When the Bureau for Paranormal Research and Defense finally defeated the underground Frog kingdom, ending the war that had been raging since the agency first debuted in the pages of "Hellboy," agents Abe Sapien, Liz Sherman, Kate Corrigan, and company found their troubles were only beginning. The explosion at the center of the Earth that was part and parcel of their victory also unleashed a series of long-buried horrors upon the world, and ushered in the mega-story-arc appropriately titled "Hell on Earth."
In addition to the main "B.P.R.D." series, written by Mike Mignola and John Arcudi with art by Tyler Crook, Dark Horse Comics expands the playing field this Spring with several additional miniseries and one-shots catching up with field agents and exploring hidden corners of the fallen world. Editor Scott Allie, who has edited Mignola's titles almost from the beginning, recently made his "B.P.R.D." writing debut with the Liz-focused "The Dead Remembered" miniseries and "Being Human," a one-shot starring Roger the Homunculus, and now returns with two additional tales from the greater Bureau. "B.P.R.D. Hell On Earth: The Pickens County Horror," a two-issue miniseries with art by Jason Latour, wraps up this week and reveals what vampires have been up to in the Mignolaverse, while May's "The Transformation of J.H. O'Donnell," illustrated by Max Fiumara, reveals the method behind the madness of the B.P.R.D.'s resident prophet-scientist.
CBR News caught up with Allie for a quick chat about both series, working the other side of the editor's desk, and what's coming up later in the year for "B.P.R.D."
CBR News: Scott, you've edited "B.P.R.D." and "Hellboy" for years and have now written several stories in this universe. How does your immersion in the behind-the-scenes and planning of the "big picture" help or influence how you shape the stories you're writing?
Scott Allie: I've been with these characters forever, so I know them as well as anyone can. I know this world, I live inside it. When I write "Star Wars" stuff, I have to do a bunch of reading and viewing to get inside of it. Even writing "Buffy" takes a certain effort of immersion, even though I've lived with those guys since 1998. But Mignola and I have talked on the phone almost every day for eighteen years, in my small way I've helped shaped the world since nearly the beginning. I think I know what makes the characters, the stories, the mythology tick in a way that makes it a very natural writing gig.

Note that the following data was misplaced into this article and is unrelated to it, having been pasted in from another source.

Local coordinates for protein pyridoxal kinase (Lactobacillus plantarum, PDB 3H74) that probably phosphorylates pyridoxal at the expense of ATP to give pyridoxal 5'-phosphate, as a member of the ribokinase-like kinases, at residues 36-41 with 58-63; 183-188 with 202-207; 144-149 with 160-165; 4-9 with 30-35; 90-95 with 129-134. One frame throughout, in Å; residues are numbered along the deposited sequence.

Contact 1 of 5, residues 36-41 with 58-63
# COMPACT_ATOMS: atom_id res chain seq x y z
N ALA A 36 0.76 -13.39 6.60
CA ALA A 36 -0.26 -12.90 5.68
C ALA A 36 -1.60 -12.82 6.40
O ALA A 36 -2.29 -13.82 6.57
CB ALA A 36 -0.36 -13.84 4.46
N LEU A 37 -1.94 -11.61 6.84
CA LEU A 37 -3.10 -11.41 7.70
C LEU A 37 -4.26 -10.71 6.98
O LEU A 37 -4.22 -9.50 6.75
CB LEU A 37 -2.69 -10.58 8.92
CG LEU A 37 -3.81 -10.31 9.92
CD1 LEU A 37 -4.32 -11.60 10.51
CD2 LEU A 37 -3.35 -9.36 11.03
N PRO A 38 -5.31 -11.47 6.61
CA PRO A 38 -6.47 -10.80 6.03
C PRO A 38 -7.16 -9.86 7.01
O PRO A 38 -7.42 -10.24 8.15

"Pickens County Horror" wraps up this week. This short series gives a pretty solid example of how big "Hell on Earth" is, since it's a side-story in terms of the cast but introduces a whole new conflict to the B.P.R.D. world. How does this (possible) vampire apocalypse tie in with everything else that's going on?
There's been a sort of secret plot among the vampires for ages. Mike's favorite novel is "Dracula" -- or at least it was his favorite novel growing up, one of the single biggest influences on him, along with Kirby and Lovecraft. With the ubiquity of vampires in every other corner of horror fiction, why are they relatively rare in the "Hellboy" books? Because they're up to something. But now that the world appears to be ending, the vampires are getting anxious. What if their "thing" doesn't happen before the world ends? All this waiting was for nothing. However, what specifically goes on in "Pickens County," what goes wrong with the vampires' plan, is caused by the general worldwide havoc taking place.
Through the several "Hell On Earth" arcs to date (not to mention events over in "Hellboy"), it really feels like critical mass has been reached with things spiraling further and further out of control in this world. How does a world that's constantly in crisis mode affect or change the B.P.R.D.'s mission?
Well, the first thing, of course, was that their charter got changed so they're an international organization now, with international responsibilities. They've also found themselves in a weird alliance with the Russian occult sciences, an alliance that'll keep getting more complicated over the course of this year. But the bottom line is they're busier than ever, even while their most experienced agents -- the whole cast of "Seed of Destruction" -- are out of action.